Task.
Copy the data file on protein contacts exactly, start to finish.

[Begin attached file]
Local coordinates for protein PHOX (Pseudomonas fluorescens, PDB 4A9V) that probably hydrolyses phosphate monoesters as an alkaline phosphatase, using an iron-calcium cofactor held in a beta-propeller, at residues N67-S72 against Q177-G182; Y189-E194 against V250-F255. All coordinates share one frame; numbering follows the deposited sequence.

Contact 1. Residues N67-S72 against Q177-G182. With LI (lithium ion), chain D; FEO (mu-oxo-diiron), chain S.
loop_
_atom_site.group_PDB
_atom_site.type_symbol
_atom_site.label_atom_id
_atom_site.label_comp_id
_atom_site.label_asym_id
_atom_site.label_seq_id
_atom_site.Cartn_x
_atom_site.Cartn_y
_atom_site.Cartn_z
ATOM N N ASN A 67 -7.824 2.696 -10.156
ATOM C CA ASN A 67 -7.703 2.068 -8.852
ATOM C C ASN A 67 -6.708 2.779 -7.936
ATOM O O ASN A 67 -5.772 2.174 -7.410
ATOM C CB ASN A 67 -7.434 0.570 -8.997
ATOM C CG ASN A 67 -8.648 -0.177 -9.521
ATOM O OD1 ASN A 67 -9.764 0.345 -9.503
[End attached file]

Local coordinates for protein PHOX (Pseudomonas fluorescens, PDB 4A9V) that probably hydrolyses phosphate monoesters as an alkaline phosphatase, using an iron-calcium cofactor held in a beta-propeller, at residues N67-S72 against Q177-G182; Y189-E194 against V250-F255. All coordinates share one frame; numbering follows the deposited sequence.

Contact 1. Residues N67-S72 against Q177-G182. With LI (lithium ion), chain D; FEO (mu-oxo-diiron), chain S.
loop_
_atom_site.group_PDB
_atom_site.type_symbol
_atom_site.label_atom_id
_atom_site.label_comp_id
_atom_site.label_asym_id
_atom_site.label_seq_id
_atom_site.Cartn_x
_atom_site.Cartn_y
_atom_site.Cartn_z
ATOM N N ASN A 67 -7.824 2.696 -10.156
ATOM C CA ASN A 67 -7.703 2.068 -8.852
ATOM C C ASN A 67 -6.708 2.779 -7.936
ATOM O O ASN A 67 -5.772 2.174 -7.410
ATOM C CB ASN A 67 -7.434 0.570 -8.997
ATOM C CG ASN A 67 -8.648 -0.177 -9.521
ATOM O OD1 ASN A 67 -9.764 0.345 -9.503